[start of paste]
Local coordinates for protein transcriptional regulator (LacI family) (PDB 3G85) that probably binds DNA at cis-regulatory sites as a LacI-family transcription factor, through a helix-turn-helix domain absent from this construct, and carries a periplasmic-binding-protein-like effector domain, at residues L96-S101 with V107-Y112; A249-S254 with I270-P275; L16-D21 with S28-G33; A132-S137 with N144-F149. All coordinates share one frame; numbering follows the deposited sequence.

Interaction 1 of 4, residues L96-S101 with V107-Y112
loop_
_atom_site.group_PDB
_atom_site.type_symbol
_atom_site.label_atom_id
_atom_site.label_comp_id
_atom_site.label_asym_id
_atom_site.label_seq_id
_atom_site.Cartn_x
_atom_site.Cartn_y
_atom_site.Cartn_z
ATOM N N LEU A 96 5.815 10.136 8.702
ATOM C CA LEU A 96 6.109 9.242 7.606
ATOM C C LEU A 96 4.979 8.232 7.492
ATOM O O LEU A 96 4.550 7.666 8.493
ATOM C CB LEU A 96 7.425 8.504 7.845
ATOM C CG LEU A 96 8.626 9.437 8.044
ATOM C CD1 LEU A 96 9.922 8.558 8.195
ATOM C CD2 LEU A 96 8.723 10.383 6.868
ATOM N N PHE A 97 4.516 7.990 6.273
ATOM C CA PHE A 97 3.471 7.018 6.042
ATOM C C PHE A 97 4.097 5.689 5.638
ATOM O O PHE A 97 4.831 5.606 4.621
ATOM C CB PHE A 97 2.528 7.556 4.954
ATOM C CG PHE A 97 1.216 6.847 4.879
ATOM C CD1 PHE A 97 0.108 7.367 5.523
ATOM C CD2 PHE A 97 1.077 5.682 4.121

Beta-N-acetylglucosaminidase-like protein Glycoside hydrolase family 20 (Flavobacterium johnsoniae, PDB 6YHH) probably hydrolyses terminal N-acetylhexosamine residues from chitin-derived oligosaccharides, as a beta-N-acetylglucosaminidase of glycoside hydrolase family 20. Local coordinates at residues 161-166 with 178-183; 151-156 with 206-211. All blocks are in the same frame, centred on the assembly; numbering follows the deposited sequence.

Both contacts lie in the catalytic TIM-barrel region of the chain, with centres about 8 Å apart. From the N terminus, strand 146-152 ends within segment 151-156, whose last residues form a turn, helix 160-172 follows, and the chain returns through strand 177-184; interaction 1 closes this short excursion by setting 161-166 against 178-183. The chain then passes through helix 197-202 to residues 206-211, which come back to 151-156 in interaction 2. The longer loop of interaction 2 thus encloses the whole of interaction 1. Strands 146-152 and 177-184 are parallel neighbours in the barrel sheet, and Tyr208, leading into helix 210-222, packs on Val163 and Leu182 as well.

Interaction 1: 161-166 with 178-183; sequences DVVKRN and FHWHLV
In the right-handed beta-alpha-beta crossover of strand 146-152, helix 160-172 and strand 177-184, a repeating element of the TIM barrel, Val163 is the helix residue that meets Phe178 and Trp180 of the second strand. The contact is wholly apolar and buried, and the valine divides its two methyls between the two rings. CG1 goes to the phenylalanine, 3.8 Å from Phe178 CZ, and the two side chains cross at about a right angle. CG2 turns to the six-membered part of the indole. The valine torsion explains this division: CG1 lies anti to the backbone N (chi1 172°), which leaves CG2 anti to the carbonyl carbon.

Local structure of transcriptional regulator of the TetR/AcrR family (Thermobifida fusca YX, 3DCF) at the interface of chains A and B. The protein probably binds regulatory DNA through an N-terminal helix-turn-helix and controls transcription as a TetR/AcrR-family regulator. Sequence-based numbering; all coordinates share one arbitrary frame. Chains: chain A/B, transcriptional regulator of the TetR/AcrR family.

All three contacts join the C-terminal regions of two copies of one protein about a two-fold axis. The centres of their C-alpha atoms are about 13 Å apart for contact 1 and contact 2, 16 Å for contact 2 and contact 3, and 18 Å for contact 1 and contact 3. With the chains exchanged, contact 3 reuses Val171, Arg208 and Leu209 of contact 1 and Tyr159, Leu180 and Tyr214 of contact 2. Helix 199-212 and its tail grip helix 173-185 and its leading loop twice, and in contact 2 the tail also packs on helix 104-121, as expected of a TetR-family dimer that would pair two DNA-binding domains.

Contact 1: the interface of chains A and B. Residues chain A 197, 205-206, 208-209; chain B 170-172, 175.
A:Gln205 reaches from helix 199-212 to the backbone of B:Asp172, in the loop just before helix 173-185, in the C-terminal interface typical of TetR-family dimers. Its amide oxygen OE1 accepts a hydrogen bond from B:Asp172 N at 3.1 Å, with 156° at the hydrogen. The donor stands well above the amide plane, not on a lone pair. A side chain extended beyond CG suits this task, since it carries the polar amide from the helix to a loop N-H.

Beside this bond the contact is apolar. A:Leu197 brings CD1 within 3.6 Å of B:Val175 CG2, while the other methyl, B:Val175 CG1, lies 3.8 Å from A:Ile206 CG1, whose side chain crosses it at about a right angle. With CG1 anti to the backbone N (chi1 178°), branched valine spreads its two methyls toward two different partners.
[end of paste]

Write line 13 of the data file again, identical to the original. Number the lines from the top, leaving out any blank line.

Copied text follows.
ATOM N N LEU A 96 5.815 10.136 8.702